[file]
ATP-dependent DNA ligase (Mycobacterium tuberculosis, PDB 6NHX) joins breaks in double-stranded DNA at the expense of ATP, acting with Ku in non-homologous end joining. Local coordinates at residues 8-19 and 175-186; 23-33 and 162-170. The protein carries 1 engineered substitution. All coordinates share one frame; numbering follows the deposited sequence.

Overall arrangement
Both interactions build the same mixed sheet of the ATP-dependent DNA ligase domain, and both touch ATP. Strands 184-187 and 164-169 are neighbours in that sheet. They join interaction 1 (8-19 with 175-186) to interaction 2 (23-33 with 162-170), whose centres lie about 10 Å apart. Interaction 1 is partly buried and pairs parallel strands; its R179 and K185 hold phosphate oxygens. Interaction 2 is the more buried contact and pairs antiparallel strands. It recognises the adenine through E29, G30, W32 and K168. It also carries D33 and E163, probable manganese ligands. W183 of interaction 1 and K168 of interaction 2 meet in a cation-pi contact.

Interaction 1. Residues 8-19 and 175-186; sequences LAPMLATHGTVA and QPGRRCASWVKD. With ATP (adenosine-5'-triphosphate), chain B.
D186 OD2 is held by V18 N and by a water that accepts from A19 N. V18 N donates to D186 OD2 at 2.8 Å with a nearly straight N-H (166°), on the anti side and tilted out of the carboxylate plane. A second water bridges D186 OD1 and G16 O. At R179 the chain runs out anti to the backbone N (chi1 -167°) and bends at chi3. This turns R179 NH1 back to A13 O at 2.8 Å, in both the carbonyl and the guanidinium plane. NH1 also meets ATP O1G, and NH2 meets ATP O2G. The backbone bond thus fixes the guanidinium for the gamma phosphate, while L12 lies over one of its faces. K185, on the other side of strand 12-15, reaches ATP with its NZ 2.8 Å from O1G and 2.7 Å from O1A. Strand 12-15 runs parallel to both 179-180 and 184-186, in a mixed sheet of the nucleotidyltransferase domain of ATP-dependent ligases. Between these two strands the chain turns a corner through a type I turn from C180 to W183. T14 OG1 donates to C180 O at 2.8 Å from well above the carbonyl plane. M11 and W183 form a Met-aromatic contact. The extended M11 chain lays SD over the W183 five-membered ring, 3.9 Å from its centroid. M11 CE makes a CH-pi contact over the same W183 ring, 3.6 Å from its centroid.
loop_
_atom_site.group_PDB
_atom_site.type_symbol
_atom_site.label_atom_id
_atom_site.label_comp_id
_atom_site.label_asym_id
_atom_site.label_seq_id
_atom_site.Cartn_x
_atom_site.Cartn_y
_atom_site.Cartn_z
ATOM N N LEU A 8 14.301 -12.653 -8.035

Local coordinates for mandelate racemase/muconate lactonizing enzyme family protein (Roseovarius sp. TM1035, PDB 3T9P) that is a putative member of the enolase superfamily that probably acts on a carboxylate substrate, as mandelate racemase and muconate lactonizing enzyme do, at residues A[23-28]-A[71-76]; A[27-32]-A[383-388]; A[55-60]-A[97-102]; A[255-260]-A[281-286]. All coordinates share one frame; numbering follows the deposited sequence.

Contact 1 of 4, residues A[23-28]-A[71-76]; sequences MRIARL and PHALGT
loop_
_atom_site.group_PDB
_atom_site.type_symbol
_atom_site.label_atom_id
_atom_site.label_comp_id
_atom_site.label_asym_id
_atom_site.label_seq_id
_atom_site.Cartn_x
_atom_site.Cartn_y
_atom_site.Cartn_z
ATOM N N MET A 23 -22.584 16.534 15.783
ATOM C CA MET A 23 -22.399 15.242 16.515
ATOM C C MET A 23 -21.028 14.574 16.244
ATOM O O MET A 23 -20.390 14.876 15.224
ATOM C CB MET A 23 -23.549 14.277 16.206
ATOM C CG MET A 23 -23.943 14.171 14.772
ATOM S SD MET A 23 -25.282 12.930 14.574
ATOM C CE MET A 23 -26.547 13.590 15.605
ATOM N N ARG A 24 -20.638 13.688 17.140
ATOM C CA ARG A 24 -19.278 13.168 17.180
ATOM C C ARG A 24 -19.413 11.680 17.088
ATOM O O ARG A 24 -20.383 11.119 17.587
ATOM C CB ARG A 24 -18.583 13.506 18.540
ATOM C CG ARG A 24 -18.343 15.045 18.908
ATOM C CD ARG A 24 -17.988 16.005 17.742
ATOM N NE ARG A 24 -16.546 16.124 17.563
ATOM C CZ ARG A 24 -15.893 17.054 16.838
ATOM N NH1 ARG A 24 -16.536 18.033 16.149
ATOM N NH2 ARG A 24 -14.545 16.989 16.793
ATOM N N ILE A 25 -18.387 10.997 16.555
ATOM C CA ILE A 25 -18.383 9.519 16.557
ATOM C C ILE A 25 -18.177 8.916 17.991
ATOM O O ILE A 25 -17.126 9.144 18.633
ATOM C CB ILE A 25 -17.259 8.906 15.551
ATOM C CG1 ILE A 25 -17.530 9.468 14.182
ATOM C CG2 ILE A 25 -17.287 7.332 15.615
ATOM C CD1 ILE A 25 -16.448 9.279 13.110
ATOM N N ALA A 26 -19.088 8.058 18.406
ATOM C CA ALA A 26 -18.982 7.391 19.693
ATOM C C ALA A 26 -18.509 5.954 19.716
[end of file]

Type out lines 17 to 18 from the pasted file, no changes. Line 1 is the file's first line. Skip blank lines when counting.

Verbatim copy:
Local coordinates for mandelate racemase/muconate lactonizing enzyme family protein (Roseovarius sp. TM1035, PDB 3T9P) that is a putative member of the enolase superfamily that probably acts on a carboxylate substrate, as mandelate racemase and muconate lactonizing enzyme do, at residues A[23-28]-A[71-76]; A[27-32]-A[383-388]; A[55-60]-A[97-102]; A[255-260]-A[281-286]. All coordinates share one frame; numbering follows the deposited sequence.

Contact 1 of 4, residues A[23-28]-A[71-76]; sequences MRIARL and PHALGT